It’s hard to believe March 13 marks the one year anniversary of when the U.S. declared a national emergency as a result of COVID-19. Overnight, many employers and individuals were forced to adapt to remote working environments, school closings and remote learning — while some also dealt with illness and loss. As we cautiously see a light at the end of the tunnel from a public health perspective, the impact and stress to many has been seemingly endless.
Fortunately, employers can do more to help struggling employees if they choose. A change made to the Internal Revenue Code (Section 139) as a result of the September 11, 2001, tragedy provides a tax-free benefit to employers making qualified disaster relief payments to employees. As the pandemic has been declared a national emergency, payments to employees after March 13, 2020, are eligible. An employer can deduct payments made to employees, and the payments are completely tax free to the employee.
What Type of Payments Qualify as Disaster Relief?
The provision most relevant to the COVID-19 pandemic is that employers can reimburse reasonable and necessary personal, family living or funeral expenses incurred as a result of the qualifying disaster. This provision will not only allow employers to provide much needed help to families dealing with severe illness or death, but it can also provide broader assistance to reimburse employees for personal costs such as:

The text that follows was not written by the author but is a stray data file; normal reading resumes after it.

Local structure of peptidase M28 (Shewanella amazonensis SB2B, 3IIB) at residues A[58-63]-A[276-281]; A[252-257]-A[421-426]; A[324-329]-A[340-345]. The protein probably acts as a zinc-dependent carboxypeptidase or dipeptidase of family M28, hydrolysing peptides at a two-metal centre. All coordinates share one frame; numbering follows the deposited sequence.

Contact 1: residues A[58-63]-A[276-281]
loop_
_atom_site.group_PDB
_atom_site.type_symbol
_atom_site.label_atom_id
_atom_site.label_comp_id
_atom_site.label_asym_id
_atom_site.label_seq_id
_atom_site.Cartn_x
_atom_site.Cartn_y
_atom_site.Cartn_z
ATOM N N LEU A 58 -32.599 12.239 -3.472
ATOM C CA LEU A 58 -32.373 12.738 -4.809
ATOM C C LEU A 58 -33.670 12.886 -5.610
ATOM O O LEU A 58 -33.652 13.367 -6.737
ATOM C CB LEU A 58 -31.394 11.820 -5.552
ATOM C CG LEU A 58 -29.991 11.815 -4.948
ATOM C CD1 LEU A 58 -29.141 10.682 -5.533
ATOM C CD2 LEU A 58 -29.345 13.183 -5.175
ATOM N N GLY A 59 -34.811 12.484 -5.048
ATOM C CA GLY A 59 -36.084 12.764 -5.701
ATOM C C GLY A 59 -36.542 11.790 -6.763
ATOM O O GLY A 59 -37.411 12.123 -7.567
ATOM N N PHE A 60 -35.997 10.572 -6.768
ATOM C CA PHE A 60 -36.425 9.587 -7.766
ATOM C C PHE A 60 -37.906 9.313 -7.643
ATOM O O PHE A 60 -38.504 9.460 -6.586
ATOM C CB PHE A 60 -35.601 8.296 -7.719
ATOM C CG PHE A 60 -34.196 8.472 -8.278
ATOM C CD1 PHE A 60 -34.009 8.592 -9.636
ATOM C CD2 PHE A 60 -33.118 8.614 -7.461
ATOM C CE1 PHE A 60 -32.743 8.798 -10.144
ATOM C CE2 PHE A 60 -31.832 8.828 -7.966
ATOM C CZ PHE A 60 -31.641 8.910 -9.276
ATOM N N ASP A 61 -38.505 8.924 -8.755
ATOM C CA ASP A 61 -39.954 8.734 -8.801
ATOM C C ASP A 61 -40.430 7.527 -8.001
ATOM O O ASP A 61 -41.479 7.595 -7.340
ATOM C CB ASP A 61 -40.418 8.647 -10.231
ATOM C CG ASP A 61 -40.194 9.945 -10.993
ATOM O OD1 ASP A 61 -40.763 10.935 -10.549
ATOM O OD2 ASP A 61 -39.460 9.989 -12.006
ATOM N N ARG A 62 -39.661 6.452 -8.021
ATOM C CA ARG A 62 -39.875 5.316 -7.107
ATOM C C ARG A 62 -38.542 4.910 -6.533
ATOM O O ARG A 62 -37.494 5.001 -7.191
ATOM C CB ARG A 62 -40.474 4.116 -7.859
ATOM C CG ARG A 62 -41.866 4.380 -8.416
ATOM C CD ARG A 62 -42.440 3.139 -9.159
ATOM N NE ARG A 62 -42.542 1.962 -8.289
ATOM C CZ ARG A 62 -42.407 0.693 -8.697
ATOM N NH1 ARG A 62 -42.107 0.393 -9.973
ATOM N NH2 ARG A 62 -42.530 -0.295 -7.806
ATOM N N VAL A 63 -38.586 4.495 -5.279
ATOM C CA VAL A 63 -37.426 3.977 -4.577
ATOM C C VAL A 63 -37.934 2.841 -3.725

- Home office expenses
- Over-the-counter medicine and sanitation products
- Childcare and tutoring
While there is no restriction on how much businesses can offer in aid, note that this opportunity cannot be used as a form of disguised compensation.
What Documentation is Required to Take Advantage of Disaster Relief Payments?
Unlike some tax-free benefits, Section 139 does not require employees to document how they used the funds. Employers only need to reasonably expect that the amount paid is reasonable to cover the intended expenses. Although not required, sound business practice suggests that employers develop a written reimbursement policy.
Disaster relief payments allow employers to provide at least a small amount of tax-free money to their employees to help in this difficult time. Those wishing to provide this benefit will need to use this benefit relatively soon, as once the national emergency is deemed to be over, any such payments will no longer be tax free.
Contact Phil Baptiste at firstname.lastname@example.org or a member of your service team to discuss this topic further.
Cohen & Company is not rendering legal, accounting or other professional advice. Information contained in this post is considered accurate as of the date of publishing. Any action taken based on information in this blog should be taken only after a detailed review of the specific facts, circumstances and current law.